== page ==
Magic grid: the wisdom of China's sand control efforts

2024-05-23 Editor : Mo Honge ECNS App Download

(ECNS) -- Checkerboards of green grass are thriving across the Tengger Desert of Zhongwei City, Ningxia Hui Autonomous Region, northwest China. Dubbed the "Magic Chinese grid," this checkerboard narrates the wisdom and miracle of China's sand control efforts. 

Passengers on the Baotou-Lanzhou Railway train can experience the awe-inspiring crossings through the Tengger Desert within the territory of Zhongwei City. The lush green forest belts on both sides, and orderly wheat grids stretching into the depths of the desert, are a sight to behold.

The middle section of the Baotou-Lanzhou Railway crossing the Tengger Desert. (Photo provided to China News Service)
The middle section of the Baotou-Lanzhou Railway in the Tengger Desert. (Photo provided to China News Service)

Covering 66,400 square kilometers, Ningxia has over 10,000 square kilometers of desertified land. Surrounded by Mu Us Desert to the east, Tengger Desert to the west, and Ulan Buh Desert to the north, Ningxia is like a "peninsula" embedded in the sand.

With 181 towns in 16 counties threatened by the desert, the Shapotou, located on the southeast edge of Tengger, is one region historically affected by wind and sand disasters, hence its name. 

In the 1950s, Shapotou was an obscure ferry on the Yellow River, with no more than 10 households or 100 villagers. That "the sand would pile up to the rooftops overnight," was a common saying among the elderly, who would daily sweep sand from their doorsteps during childhood.

Shapotou drew worldwide attention with the construction of China's first desert railway, the Baotou-Lanzhou Railway, in 1954.

Running from Baotou in Inner Mongolia Autonomous Region, to Lanzhou in Gansu Province, the 990-kilometer railway was built through the Tengger Desert for 140 kilometers.

As the railway was being built, the battle to prevent and control desertification began.

Foreign experts claimed that "desertification is a global challenge. Building a railway in the desert is unrealistic!" 

However, the Shapotou Desert Research Station and Zhongwei Sand Fixation Forest Farm were officially established in Shapotou against all odds. 

In the early stages of sand control, countless methods, including spreading pebbles, asphalt, or straw mats on the sand, were all destroyed by strong winds. 

During a break, a sand control worker happened to insert a bundle of straw into the sand with a shovel. After a windstorm, all the herbaceous plants were swallowed by the yellow sand, but this bundle of straw stood firmly.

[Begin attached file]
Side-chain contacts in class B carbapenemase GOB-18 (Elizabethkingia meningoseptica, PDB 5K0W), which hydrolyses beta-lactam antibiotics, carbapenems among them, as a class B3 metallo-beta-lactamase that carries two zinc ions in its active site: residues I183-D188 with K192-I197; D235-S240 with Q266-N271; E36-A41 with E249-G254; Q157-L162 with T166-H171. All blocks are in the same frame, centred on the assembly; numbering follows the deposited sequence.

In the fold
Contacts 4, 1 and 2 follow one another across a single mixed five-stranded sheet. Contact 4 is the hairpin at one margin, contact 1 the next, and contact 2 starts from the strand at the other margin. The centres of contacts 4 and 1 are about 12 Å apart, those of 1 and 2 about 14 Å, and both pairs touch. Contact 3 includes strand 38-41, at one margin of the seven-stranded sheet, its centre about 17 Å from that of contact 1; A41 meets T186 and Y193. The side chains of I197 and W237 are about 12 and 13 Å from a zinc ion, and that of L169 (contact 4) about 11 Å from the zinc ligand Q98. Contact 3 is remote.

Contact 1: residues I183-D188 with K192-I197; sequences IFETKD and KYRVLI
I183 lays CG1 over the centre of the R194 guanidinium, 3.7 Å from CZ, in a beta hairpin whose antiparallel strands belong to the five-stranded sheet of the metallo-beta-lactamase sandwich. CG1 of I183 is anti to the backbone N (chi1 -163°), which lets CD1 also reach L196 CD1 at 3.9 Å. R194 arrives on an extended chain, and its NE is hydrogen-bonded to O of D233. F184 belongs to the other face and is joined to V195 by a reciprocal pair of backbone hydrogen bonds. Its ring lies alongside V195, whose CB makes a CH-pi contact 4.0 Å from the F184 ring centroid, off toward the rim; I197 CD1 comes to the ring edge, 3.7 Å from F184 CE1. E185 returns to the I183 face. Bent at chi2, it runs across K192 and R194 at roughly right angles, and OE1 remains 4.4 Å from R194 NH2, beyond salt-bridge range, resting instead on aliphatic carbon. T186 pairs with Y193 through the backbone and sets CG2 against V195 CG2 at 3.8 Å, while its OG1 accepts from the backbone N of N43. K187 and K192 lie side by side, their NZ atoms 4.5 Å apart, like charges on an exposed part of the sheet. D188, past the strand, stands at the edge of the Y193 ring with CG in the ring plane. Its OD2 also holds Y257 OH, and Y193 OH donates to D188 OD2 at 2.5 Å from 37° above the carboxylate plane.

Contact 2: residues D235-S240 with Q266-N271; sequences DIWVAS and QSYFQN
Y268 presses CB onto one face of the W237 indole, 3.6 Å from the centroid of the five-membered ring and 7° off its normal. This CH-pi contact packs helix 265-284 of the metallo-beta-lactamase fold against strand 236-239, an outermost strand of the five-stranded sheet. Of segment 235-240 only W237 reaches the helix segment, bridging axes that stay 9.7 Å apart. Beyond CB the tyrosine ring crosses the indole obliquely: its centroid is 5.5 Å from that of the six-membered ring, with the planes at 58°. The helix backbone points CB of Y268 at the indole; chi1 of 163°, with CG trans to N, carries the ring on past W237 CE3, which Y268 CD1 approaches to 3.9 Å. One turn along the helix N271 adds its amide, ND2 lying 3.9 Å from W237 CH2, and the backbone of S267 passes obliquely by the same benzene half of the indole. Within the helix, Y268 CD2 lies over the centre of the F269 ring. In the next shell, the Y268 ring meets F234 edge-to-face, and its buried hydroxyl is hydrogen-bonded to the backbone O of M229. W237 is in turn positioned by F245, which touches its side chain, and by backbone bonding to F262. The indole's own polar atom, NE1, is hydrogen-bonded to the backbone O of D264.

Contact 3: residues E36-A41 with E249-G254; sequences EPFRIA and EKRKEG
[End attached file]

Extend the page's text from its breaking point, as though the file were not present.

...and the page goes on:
This gave sand control workers some inspiration. They tried similar measures and found a most effective way to stabilize sand. 

People make straw checkerboard in the Tengger Desert. (File photo provided to China News Service)
People make straw checkerboard in the Tengger Desert. (File photo provided to China News Service)

After four generations of sand control exploration, Ningxia has developed a "five belts in one" windbreak and sand fixation system. This system has ensured the unobstructed running of the world's first desert railway, and led to a retreat of the desert by 20 kilometers. 

In 1988, the sand control protection system of Shapotou Section of the Baotou-Lanzhou Railway was awarded the Special Prize for National Science and Technology Progress. In 1994, the Zhongwei sand fixation forest farm was listed as a "Global 500" site for environmental protection by the United Nations Environment Programme, promoted as a "miracle in the history of human sand control."

To this day, the low-cost, convenient, and environmentally friendly straw checkboard remains the "main role" in global sand control and has become the earliest such Chinese solution to be exported globally. 

According to the sixth national monitoring of desertification and sandy land, the areas of desertified and sandy land in Ningxia have both decreased. Compared with the results of the fifth monitoring, these areas have decreased by 230.85 million mu (approximately 15,390 square kilometers) and 182.1 million mu (approximately 12,140 square kilometers), respectively.

About 20,000 local people have been able to settle here. 

Today, Shapotou Scenic Area, known as "China's most beautiful desert" and "hometown of the stars", is welcoming tourists. 

A homestay in Shapotou Scenic Area. (Photo provided to China News Service)

Visitors can not only enjoy cozy homestays, but also a five-star standard desert hotel and a desert-themed vacation center, said Zhang Yupu, governor of Ningxia. 

When night falls, visitors can experience sand therapy while gazing at the beautiful sky," he added. 

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